On my third visit to Ukraine in 2017, we stopped off in Germany. Through a contact with one of our researchers in B.C., we were able to meet with the head psychiatrist for injured veterans in Germany. We started a dialogue with them and opened the door for them to gain information from us to help with their program. We're still working on building a relationship with them.
The relationship in Ukraine is extremely strong. We have 25 handlers in that country and they're having very good results there.
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View Len Webber Profile
CPC (AB)
View Len Webber Profile
2021-05-27 12:49
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Okay. Thank you, Mr. Lawrence.
Thank you, everyone.
I apologize if these questions were already asked. My Internet is quite shaky here today. It dropped a couple of times.
Madam Hogan, you noted that other jurisdictions, such as the U.S. and the U.K., provided their employees with more comprehensive guidance when rolling out their new agile approaches in procurement. How do you know this? Is it part of the scope of your audit to look at other jurisdictions?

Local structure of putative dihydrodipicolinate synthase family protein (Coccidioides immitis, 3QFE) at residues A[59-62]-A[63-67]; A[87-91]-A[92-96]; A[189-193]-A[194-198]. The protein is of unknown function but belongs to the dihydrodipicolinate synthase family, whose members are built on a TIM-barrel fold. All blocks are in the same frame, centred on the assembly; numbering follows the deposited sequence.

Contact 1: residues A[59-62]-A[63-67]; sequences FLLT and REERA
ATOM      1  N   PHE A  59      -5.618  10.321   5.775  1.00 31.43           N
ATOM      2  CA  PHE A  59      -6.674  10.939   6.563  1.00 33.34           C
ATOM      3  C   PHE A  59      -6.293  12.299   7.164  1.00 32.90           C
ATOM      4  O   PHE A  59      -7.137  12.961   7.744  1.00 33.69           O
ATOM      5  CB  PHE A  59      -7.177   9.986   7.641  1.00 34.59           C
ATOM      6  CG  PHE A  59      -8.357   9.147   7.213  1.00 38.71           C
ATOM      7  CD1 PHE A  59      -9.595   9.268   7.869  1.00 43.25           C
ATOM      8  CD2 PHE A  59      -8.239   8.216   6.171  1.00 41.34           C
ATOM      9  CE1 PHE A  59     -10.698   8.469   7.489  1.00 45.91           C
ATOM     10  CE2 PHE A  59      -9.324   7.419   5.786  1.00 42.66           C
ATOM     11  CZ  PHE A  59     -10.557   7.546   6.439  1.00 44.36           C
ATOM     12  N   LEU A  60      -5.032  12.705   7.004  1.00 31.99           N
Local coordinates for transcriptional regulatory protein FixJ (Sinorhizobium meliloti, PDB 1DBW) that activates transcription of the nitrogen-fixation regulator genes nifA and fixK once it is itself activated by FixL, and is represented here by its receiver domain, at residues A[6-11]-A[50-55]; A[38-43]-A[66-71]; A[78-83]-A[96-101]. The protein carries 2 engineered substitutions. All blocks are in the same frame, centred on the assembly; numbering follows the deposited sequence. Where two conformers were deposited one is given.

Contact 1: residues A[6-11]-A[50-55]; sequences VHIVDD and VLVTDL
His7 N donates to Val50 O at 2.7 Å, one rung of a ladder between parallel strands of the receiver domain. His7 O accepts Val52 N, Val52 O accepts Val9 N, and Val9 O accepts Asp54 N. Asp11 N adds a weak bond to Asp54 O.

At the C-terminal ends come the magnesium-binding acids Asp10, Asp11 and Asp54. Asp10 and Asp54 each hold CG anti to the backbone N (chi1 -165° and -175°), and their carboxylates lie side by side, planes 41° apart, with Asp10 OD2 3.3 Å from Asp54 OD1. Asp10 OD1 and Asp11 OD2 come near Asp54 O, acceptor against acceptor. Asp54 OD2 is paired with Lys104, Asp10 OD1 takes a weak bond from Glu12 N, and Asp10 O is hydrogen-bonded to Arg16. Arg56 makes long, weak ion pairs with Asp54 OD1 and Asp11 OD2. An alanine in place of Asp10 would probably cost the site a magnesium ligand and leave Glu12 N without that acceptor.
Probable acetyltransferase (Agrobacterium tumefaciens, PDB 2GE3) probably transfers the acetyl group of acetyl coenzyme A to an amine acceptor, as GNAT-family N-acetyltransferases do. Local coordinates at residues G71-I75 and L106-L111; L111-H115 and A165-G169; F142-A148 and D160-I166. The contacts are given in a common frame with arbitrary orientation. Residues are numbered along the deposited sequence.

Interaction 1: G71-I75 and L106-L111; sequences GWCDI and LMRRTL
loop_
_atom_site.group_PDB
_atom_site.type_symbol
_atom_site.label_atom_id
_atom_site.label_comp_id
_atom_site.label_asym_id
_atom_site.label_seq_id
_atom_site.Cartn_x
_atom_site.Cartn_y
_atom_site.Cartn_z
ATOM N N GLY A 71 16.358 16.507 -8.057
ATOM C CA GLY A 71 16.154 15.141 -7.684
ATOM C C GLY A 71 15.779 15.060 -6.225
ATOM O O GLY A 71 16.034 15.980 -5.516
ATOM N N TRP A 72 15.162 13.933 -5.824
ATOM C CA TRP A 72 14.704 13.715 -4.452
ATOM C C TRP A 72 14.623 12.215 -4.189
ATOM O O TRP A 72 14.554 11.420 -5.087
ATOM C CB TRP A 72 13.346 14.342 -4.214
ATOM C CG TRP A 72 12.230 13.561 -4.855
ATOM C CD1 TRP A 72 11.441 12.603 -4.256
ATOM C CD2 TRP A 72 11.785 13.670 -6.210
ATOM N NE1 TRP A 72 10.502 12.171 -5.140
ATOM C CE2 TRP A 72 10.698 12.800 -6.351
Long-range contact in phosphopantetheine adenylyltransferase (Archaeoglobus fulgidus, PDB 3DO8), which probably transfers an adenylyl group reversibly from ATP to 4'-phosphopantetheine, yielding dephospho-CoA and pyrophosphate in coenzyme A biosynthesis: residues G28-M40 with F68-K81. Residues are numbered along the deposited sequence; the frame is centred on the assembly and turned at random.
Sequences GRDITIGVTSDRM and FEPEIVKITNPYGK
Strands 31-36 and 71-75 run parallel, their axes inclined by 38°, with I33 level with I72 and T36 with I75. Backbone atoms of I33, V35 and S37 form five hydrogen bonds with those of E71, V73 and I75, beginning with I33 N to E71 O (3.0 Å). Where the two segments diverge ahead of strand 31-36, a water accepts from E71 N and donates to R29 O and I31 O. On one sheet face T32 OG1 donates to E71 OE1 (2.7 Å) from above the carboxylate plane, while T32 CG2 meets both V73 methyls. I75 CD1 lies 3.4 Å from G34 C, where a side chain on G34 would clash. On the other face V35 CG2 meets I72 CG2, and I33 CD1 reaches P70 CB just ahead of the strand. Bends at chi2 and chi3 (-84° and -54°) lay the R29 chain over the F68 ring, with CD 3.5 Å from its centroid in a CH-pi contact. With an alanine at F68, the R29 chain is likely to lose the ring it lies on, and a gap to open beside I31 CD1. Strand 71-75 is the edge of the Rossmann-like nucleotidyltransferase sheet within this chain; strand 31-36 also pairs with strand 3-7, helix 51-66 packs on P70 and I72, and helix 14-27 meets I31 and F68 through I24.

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Karen Hogan
View Karen Hogan Profile
Karen Hogan
2021-05-27 12:50
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When we can, we always try to compare and discuss with other jurisdictions or other areas across the government.
If the member would like, I could ask Joanna if she perhaps wants to elaborate on exactly how we went about doing that.
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Joanna Murphy
View Joanna Murphy Profile
Joanna Murphy
2021-05-27 12:50
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Yes, it's exactly as the Auditor General said. We like to look at leaders in this space and see what they are doing. As mentioned in paragraph 1.45, we did look at, for example, the State of California. They had introduced agile processes in their technology procurement. That's one example. We also talked to individuals within the U.K. Cabinet Office and to a few other states, such as Florida, which we didn't mention here.
It's in our interest to look at and see what others are doing so that Canada can learn from that.
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View Len Webber Profile
CPC (AB)
View Len Webber Profile
CPC (AB)
View Len Webber Profile
2021-05-27 12:51
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Great.
I guess I will ask Mr. Matthews, Mr. Glover and others that question. What are you doing to reach out to other jurisdictions around the world to gain knowledge and perhaps better improve your systems?
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Bill Matthews
View Bill Matthews Profile
Bill Matthews
2021-05-27 12:52